A grant calendar can be a great method of identifying and organizing funding opportunities. Developing a grant proposal calendar takes time but it will keep you motivated and on schedule. It will also help you to stay focused on your program initiatives and goals. The format you choose depends upon your organizational needs, team composition and your individual work-style or preferences. For most people, a basic spreadsheet works well.

For more information or to request a consultation, please contact us online at gao@seton.org. We can answer any specific questions you may have, as well as offer general guidance throughout the grant and project development process.

To get started, consider the strategic goals of your department and how they relate to the overall Ascension Seton goals. Search funding agencies, industry partners, professional and medical societies and private foundations that share common goals or that fund the type of research you are interested in doing.

Look over your grants from last year. Consider the amount of funding you received, how much is needed to reach the strategic goals for the upcoming year, how much time you’ll have to commit to grant writing this year and the likelihood of receiving funding again. Make sure to review all grant guidelines yearly, as funding priorities and deadlines change.

You can get started on your grant planning calendar today by following these steps:

1. Research and Evaluate New Funding Opportunities

Begin by finding all grants for which you are eligible. Don’t waste time applying for grants that you will never receive. Thoroughly vet each new grant that you think might work for your program. Consider the funders’ priorities, the types and value of grants given and the amount of work each application will take. Review the feedback you received from unfunded proposals and consider speaking with the program director or grant manager to determine current priority areas.

2. Be Organized & Strategic

Consider your department’s calendar. Do you have a big annual event that takes a lot of your time? Is anyone on your team planning an extended vacation? Think about your staff and time commitments on a quarterly basis. Consider how much information needs to be compiled and the time associated with preparing, researching, planning and completing the application. Keep these timeframes and constraints in mind when creating your grant funding strategy.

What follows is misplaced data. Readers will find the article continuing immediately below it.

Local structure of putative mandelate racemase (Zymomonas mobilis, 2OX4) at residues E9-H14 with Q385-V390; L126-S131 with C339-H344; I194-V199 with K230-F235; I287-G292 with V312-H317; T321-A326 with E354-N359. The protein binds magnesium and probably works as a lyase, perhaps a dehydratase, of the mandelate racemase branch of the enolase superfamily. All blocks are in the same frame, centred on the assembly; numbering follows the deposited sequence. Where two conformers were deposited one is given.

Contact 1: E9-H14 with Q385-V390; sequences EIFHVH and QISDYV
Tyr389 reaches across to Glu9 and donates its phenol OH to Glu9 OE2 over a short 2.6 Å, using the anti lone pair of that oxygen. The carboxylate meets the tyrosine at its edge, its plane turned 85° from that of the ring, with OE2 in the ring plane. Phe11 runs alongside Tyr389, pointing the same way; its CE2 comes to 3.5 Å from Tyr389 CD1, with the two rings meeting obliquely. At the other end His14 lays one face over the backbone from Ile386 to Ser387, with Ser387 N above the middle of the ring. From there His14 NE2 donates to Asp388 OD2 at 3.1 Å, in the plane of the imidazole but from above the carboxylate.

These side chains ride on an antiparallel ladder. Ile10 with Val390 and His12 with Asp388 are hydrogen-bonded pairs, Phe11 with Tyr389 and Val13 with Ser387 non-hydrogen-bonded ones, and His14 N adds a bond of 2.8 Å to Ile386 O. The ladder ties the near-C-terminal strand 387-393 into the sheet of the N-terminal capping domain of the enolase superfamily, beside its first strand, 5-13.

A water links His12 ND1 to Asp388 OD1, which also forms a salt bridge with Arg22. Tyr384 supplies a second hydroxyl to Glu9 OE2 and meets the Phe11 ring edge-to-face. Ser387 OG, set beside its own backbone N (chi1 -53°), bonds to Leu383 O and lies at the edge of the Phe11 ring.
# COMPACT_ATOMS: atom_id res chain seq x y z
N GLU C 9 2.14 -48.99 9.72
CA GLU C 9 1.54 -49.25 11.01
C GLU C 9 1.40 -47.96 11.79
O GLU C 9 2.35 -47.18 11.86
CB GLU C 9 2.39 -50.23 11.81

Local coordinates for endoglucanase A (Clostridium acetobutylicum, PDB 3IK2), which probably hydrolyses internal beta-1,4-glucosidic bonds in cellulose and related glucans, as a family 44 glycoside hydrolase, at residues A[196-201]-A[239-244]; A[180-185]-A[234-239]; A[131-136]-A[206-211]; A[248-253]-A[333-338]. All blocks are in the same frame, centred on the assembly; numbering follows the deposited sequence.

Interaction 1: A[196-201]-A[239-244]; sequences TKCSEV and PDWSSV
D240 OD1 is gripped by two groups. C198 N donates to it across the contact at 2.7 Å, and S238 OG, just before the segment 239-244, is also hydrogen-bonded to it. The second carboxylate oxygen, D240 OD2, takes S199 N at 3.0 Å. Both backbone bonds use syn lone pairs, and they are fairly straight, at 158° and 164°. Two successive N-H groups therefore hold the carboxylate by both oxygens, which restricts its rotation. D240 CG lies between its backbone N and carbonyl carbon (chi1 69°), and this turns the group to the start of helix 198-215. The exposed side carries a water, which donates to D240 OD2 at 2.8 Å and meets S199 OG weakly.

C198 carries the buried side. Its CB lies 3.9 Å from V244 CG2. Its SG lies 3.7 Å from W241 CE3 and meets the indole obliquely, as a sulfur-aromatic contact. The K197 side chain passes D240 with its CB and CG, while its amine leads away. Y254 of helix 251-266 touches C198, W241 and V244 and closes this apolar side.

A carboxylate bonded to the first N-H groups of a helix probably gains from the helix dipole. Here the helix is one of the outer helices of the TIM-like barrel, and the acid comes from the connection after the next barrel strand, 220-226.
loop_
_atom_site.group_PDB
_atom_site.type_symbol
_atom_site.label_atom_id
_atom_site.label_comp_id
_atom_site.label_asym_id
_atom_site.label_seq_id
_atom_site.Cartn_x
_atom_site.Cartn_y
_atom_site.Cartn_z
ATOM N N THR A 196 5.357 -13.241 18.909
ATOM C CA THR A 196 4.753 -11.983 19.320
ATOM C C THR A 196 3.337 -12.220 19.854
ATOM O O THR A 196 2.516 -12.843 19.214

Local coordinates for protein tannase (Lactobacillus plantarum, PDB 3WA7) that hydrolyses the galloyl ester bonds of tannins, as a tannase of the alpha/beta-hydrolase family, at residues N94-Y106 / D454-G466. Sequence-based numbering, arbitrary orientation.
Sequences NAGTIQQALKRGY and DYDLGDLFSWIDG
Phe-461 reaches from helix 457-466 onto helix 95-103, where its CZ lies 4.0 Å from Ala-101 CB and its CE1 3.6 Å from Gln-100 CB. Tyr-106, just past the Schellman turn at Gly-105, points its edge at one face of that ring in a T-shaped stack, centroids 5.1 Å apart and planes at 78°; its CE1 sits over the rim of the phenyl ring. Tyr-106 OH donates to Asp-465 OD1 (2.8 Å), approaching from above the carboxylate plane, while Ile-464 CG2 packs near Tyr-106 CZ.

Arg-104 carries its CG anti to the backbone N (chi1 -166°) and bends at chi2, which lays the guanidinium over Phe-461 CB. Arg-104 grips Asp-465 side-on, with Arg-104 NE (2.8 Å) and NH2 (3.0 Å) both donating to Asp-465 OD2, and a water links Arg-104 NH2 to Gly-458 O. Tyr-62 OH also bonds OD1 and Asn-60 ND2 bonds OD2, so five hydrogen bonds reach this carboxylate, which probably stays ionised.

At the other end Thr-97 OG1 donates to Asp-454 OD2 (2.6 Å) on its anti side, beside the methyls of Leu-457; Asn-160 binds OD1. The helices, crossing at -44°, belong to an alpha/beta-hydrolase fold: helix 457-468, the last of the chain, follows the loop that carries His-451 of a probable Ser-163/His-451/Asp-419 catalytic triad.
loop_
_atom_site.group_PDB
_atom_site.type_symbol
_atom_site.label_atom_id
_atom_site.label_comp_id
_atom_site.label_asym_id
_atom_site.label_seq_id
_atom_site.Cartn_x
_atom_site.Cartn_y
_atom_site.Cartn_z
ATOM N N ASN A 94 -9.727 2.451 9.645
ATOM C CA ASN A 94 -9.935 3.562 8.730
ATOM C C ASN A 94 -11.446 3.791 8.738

3. Determine Hard Deadlines

Once you have decided which grants to apply for, fill in your spreadsheet with the grants that have hard time limits such as the NIH which has three annual submission cycles. Since these do not change, they provide a framework around which you can organize the rest of the submissions. Once you have a picture of the upcoming year and have filled in the hard deadlines, you can fit in the rolling deadlines. If you are applying for corporate giving programs, place them earlier in the year as these sources may run out of money. If you know when a foundation or other funders review grant applications, you can plan to send in your applications well before that time.

4. Create a Proposal Task List

Think about each of the tasks needed to complete a proposal. Is your data up to date? Do you need to get internal approval? Then, work backward with deadlines for each action. After you have completed the task timelines, you may need to shuffle some of your rolling deadlines. The task section is also a great place to take notes on the application process, including conversations you’ve had with the funders, or program directors and lessons learned from past submissions. You can then refer to these notes the following year when you apply again.

5. Be Realistic and Continue to Refine

It is better to apply for five solid, relevant grants than to submit 20 unremarkable applications. Be realistic about the amount of work each submission will take and the amount of time you have. Eliminate grants that seem unlikely, or that are beyond the scope of your strategic goals or resources. A grant calendar is not meant to be a static document. As you hear about new funding opportunities, add them to your calendar.  If your program goals or funding priorities change, alter your schedule.

Is There Anything Else?

Yes! Make sure to schedule time to review your calendar at least annually, reflect on your successes and plan your strategy for the next year. Making a grant calendar takes time up front, but once you’ve done the initial work, you are well on your way to a successful grant strategy. Check in regularly to be sure you are on track (monthly planning & implementation).

Re-strategize as necessary. Consider what worked and what did not. Determine if the funding received was worth the time and effort or if next year’s goals should be adjusted.

GAO Tips and Topics are based on experience and industry best practices and are provided to educate and empower researchers. They are intended to supplement professional training and educational experience and are generally geared towards NIH-funded research proposals. They are not intended to sidestep the information provided by the NIH in an FOA or the SF424 (R&R). Specific guidelines should always be followed.